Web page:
In California #016: South Bay Roots

In California #016: South Bay Roots


The “surf industry” is a broad and sprawling term that includes everything from Wavestorms to the WSL to surf wear to wax. According to Wikipedia, the average surfer in the US is 34 years old, earns $75K, and owns four different surfboards. At last count the surf industry had grown from $6.52 billion in 2004 to $7.48 billion in 2006. I could probably get more up-to-date numbers, but I’m far less interested in how big the surf industry has become than how small, soulful, and homespun it once was.

          At the birth of the surf industry—more like the embryonic stage—we have a barefoot and shirtless Dale Velzy shaping balsa boards under the Manhattan Beach Pier in 1949. Tattooed, charismatic, a lover of hot rods and hanging ten, Velzy came from a family of woodworkers. He carved out his famous “Pig” designs on a pair of sawhorses with his grandfather’s tools. Velzy lived in Hermosa Beach but made frequent runs up to Malibu, where he’d test pilot his boards across the long, tapering waves of First Point.



          As Matt Warshaw tells it in “The History of Surfing,” Velzy’s open-air shaping room came to an end when city officials noticed the wood shavings blowing across the beach and shut his operation down. Unfazed, Velzy rented a tiny storefront just up from the pier, got a logo made—“Designs by Velzy”—and at age 22 became the owner of surfing’s first licensed boardmaking outlet.

          So began the surf industry.

          The Velzy shop was far less glossy and accessory-filled than the surf shop as we know it today. It was a stealth affair. He was all about the boards. Quality craftsmanship was king. And limited production—he generally made fewer than 10 boards a week, and sold them for $55.

          Buzzwords like “authenticity” had yet to reach the branding lexicon back then. “Branding,” too, was nonexistent. Velzy was just doing what he knew and loved. Shaping was a way to feed—and enhance—his surf habit. Enhancing the surf experience for others was the byproduct.



          Velzy’s shop spawned other shops, a whole slew along Pacific Coast Highway in Hermosa Beach—Jacobs, Bing, Dewey Weber, Rick, Noll. This stretch became known as the “Miracle Mile,” and the South Bay was hailed as the epicenter of the surf industry. Surf shops became much more than just retail outlets. They were like clubhouses. Story was talked. Swells were predicted. Gremmies were hazed.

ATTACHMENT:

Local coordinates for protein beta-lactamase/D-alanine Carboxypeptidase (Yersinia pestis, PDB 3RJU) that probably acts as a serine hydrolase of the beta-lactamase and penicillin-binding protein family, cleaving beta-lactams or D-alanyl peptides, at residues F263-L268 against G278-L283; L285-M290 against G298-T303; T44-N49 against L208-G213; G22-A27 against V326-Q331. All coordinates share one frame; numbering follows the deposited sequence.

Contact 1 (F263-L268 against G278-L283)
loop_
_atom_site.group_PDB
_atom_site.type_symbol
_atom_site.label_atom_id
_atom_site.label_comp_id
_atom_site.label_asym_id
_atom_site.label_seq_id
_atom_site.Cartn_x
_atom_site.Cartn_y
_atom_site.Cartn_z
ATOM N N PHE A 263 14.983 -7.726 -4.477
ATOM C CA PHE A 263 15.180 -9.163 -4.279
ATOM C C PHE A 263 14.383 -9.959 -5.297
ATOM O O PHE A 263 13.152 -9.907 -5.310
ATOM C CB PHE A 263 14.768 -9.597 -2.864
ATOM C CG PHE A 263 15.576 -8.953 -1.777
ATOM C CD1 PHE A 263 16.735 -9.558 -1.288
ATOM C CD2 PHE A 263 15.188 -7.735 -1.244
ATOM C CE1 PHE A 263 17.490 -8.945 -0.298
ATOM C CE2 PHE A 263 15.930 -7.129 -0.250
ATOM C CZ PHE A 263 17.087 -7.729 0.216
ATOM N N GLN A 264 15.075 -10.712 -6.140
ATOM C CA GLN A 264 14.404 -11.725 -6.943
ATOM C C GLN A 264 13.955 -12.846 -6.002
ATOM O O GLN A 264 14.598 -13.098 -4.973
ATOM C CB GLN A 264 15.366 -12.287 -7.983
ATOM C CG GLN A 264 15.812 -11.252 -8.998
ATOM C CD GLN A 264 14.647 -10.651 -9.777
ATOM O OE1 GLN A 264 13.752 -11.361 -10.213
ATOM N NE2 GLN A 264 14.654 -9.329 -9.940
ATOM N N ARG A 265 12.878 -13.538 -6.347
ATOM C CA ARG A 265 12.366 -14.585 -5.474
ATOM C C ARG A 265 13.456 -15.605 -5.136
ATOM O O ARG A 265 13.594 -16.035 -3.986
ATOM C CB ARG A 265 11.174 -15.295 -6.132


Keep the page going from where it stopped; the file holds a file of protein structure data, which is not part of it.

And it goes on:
These were still longboard days, but longboarding had swivel-hipped its way into hotdogging. Weaving up and down, stomping the tail, jitterbugging to the nose, and maybe even lashing a cutback entered the fray. Hermosa Beach’s Dewey Webber was one of the star players. Nicknamed “the Little Man on Wheels,” Weber surfed with a bowlegged, showy style—lots of fancy footwork, lots of big, whiplashing turns.

          There were photographers. Doc Ball’s 1946 book “California Surfriders” featured photographs of the nascent South Bay scene. Hermosa Beach’s LeRoy Grannis lived at 22nd Street and Strand. An ace lensman, he’d lure august ’60s surfers like Lance Carson, Henry Ford, Donald Takayama, Rusty Miller, and Miki Dora out to his local break. He shot a lot of Dewey Weber—his water shot of Weber carving a stylish, spray-shooting cutback is iconic. 



          And there were teams. Noll had Dora. Bing had Takayama. Rick had Dru Harrison. The surfer/shaper relationship flourished. The board business expanded to surf wear, wetsuits, accessories. Surf films and magazines helped to spread the good word. Breaks got crowded. Locals got territorial. And on and on and on up to the present.

          The surf industry was born from a deep love of surfing, which is to say that it was born from love. And on that note, I’ll leave you with these excellent words from Warshaw—

          “The dependable thrill of going from land to water. The promise that a lot of daily accumulated hassles and worries won’t be able to follow. The meditative effect of staring out for long mindless periods at water and sky. Three hundred waves, give or take, move across a given surf break over the course of an hour. Every surfer, everywhere, along a span of millennia, has been raised and lowered by that same atavistic rhythm.”



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